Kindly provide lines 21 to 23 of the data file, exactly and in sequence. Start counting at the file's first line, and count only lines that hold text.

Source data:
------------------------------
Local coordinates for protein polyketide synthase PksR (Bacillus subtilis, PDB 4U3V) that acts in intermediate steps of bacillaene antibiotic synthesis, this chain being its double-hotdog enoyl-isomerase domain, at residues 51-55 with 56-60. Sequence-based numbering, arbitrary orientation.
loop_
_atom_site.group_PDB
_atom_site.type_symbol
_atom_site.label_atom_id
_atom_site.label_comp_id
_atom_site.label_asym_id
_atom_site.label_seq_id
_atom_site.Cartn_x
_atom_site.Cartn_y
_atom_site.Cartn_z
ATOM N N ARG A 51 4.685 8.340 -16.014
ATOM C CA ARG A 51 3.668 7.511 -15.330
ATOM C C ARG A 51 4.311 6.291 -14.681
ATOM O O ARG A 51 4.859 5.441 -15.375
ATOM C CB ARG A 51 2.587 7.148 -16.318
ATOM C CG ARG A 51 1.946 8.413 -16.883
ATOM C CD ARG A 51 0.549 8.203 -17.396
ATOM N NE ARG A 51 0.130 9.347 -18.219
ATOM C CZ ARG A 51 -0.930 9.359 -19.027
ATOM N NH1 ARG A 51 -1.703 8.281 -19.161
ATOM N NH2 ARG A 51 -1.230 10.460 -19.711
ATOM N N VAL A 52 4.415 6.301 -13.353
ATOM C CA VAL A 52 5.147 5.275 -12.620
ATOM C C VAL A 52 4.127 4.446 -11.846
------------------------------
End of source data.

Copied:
ATOM N NH1 ARG A 51 -1.703 8.281 -19.161
ATOM N NH2 ARG A 51 -1.230 10.460 -19.711
ATOM N N VAL A 52 4.415 6.301 -13.353